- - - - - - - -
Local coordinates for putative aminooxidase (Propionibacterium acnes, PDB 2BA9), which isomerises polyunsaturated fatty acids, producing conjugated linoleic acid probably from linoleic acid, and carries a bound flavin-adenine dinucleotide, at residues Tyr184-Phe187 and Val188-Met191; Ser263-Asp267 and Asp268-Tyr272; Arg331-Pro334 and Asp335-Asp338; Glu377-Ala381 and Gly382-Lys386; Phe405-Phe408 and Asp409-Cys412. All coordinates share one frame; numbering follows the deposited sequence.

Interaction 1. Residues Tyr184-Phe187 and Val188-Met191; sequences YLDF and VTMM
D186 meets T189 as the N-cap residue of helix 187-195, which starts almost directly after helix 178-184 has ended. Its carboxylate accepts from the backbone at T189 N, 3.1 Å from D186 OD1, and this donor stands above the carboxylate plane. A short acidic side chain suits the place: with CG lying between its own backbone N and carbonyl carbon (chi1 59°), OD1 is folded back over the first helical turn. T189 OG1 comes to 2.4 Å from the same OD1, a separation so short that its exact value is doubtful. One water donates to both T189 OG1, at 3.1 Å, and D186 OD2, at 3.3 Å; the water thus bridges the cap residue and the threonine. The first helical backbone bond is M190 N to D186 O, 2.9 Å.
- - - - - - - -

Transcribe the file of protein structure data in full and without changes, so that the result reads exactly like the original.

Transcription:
Local coordinates for putative aminooxidase (Propionibacterium acnes, PDB 2BA9), which isomerises polyunsaturated fatty acids, producing conjugated linoleic acid probably from linoleic acid, and carries a bound flavin-adenine dinucleotide, at residues Tyr184-Phe187 and Val188-Met191; Ser263-Asp267 and Asp268-Tyr272; Arg331-Pro334 and Asp335-Asp338; Glu377-Ala381 and Gly382-Lys386; Phe405-Phe408 and Asp409-Cys412. All coordinates share one frame; numbering follows the deposited sequence.

Interaction 1. Residues Tyr184-Phe187 and Val188-Met191; sequences YLDF and VTMM
D186 meets T189 as the N-cap residue of helix 187-195, which starts almost directly after helix 178-184 has ended. Its carboxylate accepts from the backbone at T189 N, 3.1 Å from D186 OD1, and this donor stands above the carboxylate plane. A short acidic side chain suits the place: with CG lying between its own backbone N and carbonyl carbon (chi1 59°), OD1 is folded back over the first helical turn. T189 OG1 comes to 2.4 Å from the same OD1, a separation so short that its exact value is doubtful. One water donates to both T189 OG1, at 3.1 Å, and D186 OD2, at 3.3 Å; the water thus bridges the cap residue and the threonine. The first helical backbone bond is M190 N to D186 O, 2.9 Å.